How artificial intelligence and blockchain are the battlegrounds for the next security wars
Both blockchain and AI are the new-age, disruptive technologies that have created quite a furore. They have a promising future and several entities intend to capitalise on the attributes of these technologies to make their business and operations future-ready.
Adoption of these technologies could be seen as imperative by many companies; however, it is very important to weigh the potential boons and banes of the technologies before assimilating them into your strategic plans. Let’s take a few moments to quickly understand how they can help your business.
Is Blockchain the panacea to creating a strong defence framework for your business?
Blockchain is virtually non-hackable, has the ability to encrypt and validate data, stores the data in a decentralised format that renders the data immutable, and offers the option to create not only public but private blockchains.
Doesn’t this sound wonderful?
Well, it surely is a great deal when you consider data security and its importance. With the world going all digital and shifting to cloud infrastructure, secure sharing and storage of data has become quite a challenge.
Can Blockchain help increase the security quotient of cloud infrastructure?
One of the blockchain’s fundamental features is the security it offers due to its encryption and decentralised data storage. This can prove transformative for the cloud infrastructure, as companies can safely move their mission critical processes to the blockchain, do required computations and update the data ledger from time-to-time, while also getting a complete insight into the overall history of the data processing till date. In fact, according to PwC’s 2018 Global Blockchain Survey, 84% of the 600 executives surveyed across 15 territories marked that their companies are actively exploring the technology. Moreover, Forbes Global 2000 list of the largest public companies for the year 2018 indicates that all the ten biggest companies across the world are actively involved with the technology, with 50 of the biggest companies on the list dabbling with blockchain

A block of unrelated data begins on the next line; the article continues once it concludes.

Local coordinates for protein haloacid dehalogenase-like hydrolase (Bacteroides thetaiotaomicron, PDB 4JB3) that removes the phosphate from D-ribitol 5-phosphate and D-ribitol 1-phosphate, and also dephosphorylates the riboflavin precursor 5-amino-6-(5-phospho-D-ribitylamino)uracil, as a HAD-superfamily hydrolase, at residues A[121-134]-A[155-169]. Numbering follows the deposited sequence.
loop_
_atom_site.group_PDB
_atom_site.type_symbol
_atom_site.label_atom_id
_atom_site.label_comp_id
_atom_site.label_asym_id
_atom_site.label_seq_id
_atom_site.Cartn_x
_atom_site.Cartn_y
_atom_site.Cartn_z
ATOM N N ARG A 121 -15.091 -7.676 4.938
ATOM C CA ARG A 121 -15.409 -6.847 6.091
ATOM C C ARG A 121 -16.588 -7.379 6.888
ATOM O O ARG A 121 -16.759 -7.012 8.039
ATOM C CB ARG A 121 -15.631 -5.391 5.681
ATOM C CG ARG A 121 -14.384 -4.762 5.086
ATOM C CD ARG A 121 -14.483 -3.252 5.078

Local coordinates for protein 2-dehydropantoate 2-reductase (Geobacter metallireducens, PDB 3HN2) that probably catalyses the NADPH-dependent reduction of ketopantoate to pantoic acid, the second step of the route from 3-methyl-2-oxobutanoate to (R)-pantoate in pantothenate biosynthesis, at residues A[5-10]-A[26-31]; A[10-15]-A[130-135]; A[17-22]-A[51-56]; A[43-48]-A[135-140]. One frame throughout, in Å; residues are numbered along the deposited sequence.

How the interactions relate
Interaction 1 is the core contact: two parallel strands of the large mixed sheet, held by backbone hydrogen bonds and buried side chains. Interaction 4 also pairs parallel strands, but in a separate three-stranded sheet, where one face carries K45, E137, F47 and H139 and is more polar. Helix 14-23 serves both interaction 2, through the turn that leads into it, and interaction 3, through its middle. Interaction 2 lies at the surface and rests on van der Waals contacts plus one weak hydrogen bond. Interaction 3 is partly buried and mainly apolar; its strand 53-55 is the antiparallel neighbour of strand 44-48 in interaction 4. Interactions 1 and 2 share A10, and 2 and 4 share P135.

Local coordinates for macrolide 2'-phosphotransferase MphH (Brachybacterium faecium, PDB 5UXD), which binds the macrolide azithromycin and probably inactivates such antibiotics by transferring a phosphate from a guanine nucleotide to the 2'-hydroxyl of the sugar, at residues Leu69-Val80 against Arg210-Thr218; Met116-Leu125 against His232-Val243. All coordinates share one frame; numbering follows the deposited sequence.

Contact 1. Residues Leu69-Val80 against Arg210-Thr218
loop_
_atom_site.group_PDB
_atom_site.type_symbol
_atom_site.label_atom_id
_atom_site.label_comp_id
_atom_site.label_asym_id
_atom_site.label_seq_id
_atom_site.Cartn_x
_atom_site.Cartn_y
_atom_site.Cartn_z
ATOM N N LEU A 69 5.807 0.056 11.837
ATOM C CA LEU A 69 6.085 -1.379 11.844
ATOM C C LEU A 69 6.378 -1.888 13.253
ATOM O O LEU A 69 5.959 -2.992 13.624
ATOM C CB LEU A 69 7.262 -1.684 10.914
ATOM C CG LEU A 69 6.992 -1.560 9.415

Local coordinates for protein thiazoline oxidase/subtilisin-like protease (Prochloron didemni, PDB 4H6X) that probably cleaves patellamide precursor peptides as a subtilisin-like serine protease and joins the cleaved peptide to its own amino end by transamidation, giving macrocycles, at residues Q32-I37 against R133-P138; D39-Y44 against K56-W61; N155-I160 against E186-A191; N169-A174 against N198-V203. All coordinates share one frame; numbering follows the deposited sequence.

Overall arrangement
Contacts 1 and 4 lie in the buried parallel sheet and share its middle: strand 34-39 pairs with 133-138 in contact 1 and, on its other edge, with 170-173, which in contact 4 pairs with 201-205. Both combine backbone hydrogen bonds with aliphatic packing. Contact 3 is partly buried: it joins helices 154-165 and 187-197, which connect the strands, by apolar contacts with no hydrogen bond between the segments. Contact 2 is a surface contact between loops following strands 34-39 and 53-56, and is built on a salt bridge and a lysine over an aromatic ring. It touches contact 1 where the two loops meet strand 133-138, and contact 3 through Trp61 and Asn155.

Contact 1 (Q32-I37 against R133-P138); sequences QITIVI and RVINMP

Adoption of the technology by the biggies of the industry indicates the high level of trust the companies are putting into a technology that is relatively nascent but yet holds high promises for future. It can help companies in combating the undeniable cyber threats on things like maintaining data integrity and management of digital identities.
Blockchain is the solution to cybersecurity challenges for several entities in a market that is full of distributed cloud networks – with limited accessibility, transparency and accountability.
However, blockchain cannot be deemed as a lone knight accountable for cloud security. It still has a long way to become indomitable. Perhaps, it could be used in combination with other services and apps for assured and reliable sourcing, accurate and verifiable data, and for tackling the privacy issues.